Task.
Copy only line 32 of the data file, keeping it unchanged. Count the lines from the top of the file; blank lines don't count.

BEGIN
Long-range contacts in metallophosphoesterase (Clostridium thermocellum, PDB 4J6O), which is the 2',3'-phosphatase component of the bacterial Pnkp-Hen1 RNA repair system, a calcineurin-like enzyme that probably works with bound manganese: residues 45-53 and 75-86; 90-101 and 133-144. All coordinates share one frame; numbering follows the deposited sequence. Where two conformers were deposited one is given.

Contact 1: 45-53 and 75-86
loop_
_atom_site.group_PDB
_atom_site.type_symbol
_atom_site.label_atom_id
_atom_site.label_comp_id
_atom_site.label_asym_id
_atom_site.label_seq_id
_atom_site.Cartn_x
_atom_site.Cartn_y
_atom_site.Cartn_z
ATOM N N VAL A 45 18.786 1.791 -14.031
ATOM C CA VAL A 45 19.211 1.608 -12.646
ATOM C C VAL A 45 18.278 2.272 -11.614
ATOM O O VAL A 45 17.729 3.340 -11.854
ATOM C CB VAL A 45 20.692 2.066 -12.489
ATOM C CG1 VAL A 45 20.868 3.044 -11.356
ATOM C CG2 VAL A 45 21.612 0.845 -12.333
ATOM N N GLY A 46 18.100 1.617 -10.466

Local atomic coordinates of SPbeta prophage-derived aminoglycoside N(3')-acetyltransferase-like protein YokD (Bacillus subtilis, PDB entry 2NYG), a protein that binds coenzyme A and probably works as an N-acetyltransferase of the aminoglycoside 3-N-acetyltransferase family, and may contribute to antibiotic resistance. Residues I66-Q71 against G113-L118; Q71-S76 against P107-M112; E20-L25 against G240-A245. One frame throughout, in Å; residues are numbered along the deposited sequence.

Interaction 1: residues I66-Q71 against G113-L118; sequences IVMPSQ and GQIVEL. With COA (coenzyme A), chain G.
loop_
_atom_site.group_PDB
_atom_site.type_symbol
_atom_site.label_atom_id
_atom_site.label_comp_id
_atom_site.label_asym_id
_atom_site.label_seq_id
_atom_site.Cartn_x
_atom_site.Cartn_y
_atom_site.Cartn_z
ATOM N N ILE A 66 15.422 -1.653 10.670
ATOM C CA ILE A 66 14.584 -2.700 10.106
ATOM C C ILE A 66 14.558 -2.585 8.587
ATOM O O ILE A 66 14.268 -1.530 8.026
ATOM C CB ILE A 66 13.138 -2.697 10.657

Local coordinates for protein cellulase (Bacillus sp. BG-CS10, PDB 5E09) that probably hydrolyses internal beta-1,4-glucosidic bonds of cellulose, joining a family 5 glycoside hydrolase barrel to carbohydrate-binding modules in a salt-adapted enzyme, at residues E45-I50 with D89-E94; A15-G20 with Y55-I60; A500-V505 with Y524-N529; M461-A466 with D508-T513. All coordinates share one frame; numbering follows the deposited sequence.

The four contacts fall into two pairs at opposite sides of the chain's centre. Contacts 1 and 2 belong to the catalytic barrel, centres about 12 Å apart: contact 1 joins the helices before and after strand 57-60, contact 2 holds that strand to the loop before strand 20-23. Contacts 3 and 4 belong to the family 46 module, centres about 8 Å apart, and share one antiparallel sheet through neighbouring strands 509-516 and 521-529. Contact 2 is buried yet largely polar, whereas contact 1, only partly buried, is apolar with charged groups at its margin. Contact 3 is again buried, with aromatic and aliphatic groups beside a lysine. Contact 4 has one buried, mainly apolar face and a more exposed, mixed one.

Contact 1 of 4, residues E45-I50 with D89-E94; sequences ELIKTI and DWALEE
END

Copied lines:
_atom_site.Cartn_z